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3717 Elvis Presley Blvd.
Memphis, TN 38116
Only 10 minutes from downtown and 3 minutes from the Memphis Airport.
3600 Elvis Presley Blvd.
Memphis, TN 38116
Welcome to the official blog of Elvis Presley’s Graceland! You can take Elvis-inspired quizzes, get first-looks on events here at Graceland and how-to guides on everything you need to know about Elvis and his home. Like Elvis, we come with a little southern charm
Elvis Presley wasted no time winning over fans right from the beginning, thanks to his voice, energetic stage show, style, revolutionary sound and charm.
But the music business is just that – a business – and every artist needs a manager to help take care of the details. From mapping out a tour route to arguing for higher appearance fees, the manager takes care of the business side of things so the artist can focus on the music.
At the beginning of Elvis’ career, he met a man who would help him see his goals through to fruition. On February 6, 1955, Elvis met the man who would become his third and final manager: Col. Tom Parker.
On February 6, 1955, Elvis and his band performed two shows at Memphis’ Ellis Auditorium, a venue the guys knew well.
At both the 3 p.m. and 8 p.m. shows, Elvis and his band, Bill Black and Scotty Moor, shared the bill with country star Faron Young, “Beautiful Gospel Singer” Martha Carson, Ferlin Huskey “and many more,” as the poster promised. Elvis, still a young performer, is billed last, as “Memphis’ Own.” The poster included that he’d perform his regional hits “Heartbreaker” and “Milk Cow Boogie,” which he did, along with “That’s All Right” and “Good Rockin’ Tonight.”
A bit of history happened in between those shows.
Oscar Davis, an associate of Col. Tom Parker, had seen Elvis perform in October 1954, and met Elvis backstage through Elvis' manager, Bob Neal. Neal knew Parker, who had many, many connections in the entertainment business, could take Elvis to the next level, and wanted the young singer and the promoter to meet.
Davis raved about Elvis to Parker and his fellow associate, Tom Diskin. Parker and Diskin checked out Elvis' performance on the Louisiana Hayride on January 15, 1955, but didn't meet Elvis and his band just yet. He did, however, reach out to Neal.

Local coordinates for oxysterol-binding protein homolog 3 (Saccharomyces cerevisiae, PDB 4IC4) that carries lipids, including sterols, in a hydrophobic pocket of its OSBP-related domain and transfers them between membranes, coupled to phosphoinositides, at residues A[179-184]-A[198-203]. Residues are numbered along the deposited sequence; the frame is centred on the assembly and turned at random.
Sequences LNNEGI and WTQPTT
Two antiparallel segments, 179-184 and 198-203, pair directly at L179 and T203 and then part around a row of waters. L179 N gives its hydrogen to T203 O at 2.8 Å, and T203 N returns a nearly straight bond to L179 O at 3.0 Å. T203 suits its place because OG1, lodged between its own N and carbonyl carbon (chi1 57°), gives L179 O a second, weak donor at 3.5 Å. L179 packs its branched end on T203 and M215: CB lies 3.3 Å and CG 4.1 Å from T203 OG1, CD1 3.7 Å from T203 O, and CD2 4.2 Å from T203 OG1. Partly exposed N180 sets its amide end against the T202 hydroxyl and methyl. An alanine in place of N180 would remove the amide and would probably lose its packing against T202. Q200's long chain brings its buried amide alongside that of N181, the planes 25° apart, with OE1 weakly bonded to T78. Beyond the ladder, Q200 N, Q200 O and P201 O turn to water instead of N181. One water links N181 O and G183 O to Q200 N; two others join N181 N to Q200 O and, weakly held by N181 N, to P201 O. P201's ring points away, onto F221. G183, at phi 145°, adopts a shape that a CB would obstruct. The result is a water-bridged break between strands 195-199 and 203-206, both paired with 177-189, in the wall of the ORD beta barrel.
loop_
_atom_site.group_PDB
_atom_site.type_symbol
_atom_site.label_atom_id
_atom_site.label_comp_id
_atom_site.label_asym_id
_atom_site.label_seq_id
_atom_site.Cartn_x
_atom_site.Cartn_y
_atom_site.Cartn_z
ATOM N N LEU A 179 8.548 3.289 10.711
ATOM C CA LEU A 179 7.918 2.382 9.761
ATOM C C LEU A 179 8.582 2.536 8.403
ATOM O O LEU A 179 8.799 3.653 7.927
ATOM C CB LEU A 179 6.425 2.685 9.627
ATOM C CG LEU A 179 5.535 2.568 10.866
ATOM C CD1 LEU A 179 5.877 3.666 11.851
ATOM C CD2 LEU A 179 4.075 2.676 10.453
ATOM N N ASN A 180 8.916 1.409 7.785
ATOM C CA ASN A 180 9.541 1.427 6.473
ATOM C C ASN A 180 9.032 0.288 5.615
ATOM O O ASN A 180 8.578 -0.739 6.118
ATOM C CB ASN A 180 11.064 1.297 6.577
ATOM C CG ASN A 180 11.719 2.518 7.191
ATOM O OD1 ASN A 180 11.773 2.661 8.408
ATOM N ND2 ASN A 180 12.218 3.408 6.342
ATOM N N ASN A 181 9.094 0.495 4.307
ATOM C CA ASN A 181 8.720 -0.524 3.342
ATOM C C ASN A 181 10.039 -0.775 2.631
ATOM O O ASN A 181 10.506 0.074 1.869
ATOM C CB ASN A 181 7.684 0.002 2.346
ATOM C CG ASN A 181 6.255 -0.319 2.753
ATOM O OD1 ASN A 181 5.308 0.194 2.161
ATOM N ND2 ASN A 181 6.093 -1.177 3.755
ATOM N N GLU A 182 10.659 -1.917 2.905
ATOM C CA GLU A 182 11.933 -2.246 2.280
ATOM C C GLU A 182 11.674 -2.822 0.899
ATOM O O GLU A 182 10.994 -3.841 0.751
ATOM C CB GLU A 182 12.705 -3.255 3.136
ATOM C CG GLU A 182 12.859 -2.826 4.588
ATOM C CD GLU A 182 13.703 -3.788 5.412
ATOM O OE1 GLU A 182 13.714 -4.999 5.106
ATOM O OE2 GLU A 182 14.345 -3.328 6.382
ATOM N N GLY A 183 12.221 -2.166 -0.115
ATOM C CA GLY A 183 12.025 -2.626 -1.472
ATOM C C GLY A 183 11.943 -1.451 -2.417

That fateful meeting took place on February 6, in between Elvis' two sets. Neal, Parker, Diskin, Davis and Sun Records' Sam Phillips met across the street from Ellis Auditorium at a café called Palumbo’s. Elvis and his bandmates sat in for a portion of this meeting.
The meeting wasn’t exactly a success. Parker explained he had the connections to take Elvis’ career to the next level, connections that a small label like Sun didn’t have. Naturally, Phillips didn’t like hearing this, especially after all of the work he’d poured into Elvis’ career.
Neal helped to ease tensions by discussing Elvis’ upcoming tour, and Davis said working with Parker could help get Phillips’ records into more stores.
The meeting, while not an enjoyable one, paved the way for eventual success. All of the men at the table wanted Elvis to succeed – and he did, more than any other entertainer in history. Elvis worked with both Neal and Parker until March 15, 1956, when Parker became his sole manager. Just shy of a year after that meeting on February 6, 1955, Elvis performed for the first time on national television (and as we know, Elvis had many other firsts in ’56 – like his first album, movie and more).
Interested in Elvis’ early career? You’re in luck. Many items, such as early hit records, stage wear and more, are on display at Elvis Presley’s Graceland. Plan your trip today.
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